Enrichment Clusters truly put the schoolwide in the Schoolwide Enrichment Model; they are for everyone, including students not typically served by gifted services and with few chances to participate in the collaborative, choice-based projects that those identified as gifted and talented often have. Usually scheduled for one or two periods a week and conducted in cycles throughout the year, Enrichment Clusters allow students and teachers to work in areas of interest with others who share the same interest.
Every student is special if we create conditions that make each student a specialists in a specialized group.
- All activity in an enrichment cluster is directed toward the production of a product or service.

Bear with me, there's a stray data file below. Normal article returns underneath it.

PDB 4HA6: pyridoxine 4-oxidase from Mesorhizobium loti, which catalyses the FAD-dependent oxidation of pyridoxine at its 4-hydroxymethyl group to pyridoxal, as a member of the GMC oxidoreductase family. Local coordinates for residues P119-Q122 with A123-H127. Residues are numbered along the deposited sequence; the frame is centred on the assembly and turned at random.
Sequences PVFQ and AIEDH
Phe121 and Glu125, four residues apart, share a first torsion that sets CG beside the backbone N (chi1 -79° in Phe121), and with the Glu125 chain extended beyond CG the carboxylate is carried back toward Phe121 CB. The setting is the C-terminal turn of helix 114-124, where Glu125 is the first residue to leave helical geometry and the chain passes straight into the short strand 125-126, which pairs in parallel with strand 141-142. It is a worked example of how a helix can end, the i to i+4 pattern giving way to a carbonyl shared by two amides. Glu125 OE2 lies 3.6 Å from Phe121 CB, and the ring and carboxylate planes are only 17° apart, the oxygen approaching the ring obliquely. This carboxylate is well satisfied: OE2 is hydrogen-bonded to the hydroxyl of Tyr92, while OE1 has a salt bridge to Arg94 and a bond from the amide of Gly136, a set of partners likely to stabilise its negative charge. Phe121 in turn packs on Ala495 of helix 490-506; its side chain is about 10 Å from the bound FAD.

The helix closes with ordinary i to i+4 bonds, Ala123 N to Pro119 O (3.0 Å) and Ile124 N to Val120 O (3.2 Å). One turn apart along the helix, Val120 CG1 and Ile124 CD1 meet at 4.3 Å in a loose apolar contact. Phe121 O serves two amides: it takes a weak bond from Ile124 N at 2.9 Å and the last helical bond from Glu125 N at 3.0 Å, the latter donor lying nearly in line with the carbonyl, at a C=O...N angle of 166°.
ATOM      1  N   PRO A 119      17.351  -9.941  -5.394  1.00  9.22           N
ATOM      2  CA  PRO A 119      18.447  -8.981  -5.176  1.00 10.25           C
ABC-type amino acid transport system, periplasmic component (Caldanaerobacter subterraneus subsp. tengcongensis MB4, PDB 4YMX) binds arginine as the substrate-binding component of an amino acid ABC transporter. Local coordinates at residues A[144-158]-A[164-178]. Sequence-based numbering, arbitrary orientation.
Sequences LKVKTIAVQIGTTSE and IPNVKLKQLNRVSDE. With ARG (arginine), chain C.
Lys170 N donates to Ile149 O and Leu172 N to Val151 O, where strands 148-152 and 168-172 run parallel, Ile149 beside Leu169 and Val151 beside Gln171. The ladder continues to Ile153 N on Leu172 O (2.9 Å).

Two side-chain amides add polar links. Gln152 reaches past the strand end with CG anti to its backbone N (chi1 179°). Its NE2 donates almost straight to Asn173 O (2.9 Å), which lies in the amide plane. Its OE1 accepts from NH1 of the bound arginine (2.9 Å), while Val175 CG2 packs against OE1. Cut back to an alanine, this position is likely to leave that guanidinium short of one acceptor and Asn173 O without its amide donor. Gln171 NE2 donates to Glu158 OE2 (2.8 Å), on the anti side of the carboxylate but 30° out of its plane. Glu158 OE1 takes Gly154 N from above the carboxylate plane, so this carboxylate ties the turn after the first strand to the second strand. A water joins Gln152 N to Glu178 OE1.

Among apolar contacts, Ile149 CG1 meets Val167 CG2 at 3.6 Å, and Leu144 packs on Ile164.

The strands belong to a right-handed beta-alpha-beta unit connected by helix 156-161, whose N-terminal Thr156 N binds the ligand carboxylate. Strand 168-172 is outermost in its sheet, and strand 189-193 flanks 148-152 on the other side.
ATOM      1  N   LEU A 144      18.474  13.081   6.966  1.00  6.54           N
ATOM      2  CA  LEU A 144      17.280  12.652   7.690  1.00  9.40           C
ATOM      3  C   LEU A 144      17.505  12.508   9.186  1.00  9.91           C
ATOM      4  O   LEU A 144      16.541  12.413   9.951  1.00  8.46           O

- Students and teachers select the clusters in which they will participate. All students and teachers are involved.
- Students are grouped across grade levels by interest areas.
- There are no predetermined lesson or unit plans. The cluster group determines the outcome product or service.
- The authentic methods of professional investigators are used to pursue product and service development.
- Divisions of labor are used to guarantee that all students are not doing the same thing in the cluster.
- Specially designed time blocks are set aside for clusters.
- Using Enrichment Clusters to Address the Needs of Culturally and Linguistically Diverse Learners.pdf
- Things You Can Do To “Academicize” the Content of Your Enrichment Clusters: A Case Study
- Implementing Enrichment Clusters in a Multiage School: Perspectives from a Principal and Consultant
- Sample Enrichment Clusters for Primary Grades
- So You’re (Thinking of) Starting Enrichment Clusters
- How to Develop an Authentic Enrichment Cluster